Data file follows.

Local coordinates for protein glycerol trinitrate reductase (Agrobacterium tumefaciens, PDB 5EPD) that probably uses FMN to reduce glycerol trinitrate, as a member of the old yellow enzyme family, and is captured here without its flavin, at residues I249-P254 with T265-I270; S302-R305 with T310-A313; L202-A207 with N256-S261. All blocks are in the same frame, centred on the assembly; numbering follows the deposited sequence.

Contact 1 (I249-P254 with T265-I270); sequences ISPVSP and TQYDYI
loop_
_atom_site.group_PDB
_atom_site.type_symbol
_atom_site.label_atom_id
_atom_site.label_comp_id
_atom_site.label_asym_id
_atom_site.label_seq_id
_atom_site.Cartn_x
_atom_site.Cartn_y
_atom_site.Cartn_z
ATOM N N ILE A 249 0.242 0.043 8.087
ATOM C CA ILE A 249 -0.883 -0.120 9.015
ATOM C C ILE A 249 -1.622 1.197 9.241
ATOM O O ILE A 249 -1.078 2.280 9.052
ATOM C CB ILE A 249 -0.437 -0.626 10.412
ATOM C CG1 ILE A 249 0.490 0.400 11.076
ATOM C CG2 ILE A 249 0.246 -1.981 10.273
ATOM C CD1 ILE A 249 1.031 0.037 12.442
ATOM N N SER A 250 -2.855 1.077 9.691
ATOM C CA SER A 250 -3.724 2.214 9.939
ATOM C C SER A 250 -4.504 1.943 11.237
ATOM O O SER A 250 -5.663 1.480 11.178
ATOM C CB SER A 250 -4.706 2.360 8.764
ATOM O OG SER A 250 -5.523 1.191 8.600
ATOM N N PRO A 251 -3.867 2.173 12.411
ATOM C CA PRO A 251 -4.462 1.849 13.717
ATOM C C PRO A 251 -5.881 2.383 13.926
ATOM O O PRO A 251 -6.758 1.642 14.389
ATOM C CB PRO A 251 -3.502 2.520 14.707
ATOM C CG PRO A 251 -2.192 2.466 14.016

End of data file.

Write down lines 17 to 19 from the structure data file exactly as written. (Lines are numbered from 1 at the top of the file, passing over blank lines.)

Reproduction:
ATOM C CB ILE A 249 -0.437 -0.626 10.412
ATOM C CG1 ILE A 249 0.490 0.400 11.076
ATOM C CG2 ILE A 249 0.246 -1.981 10.273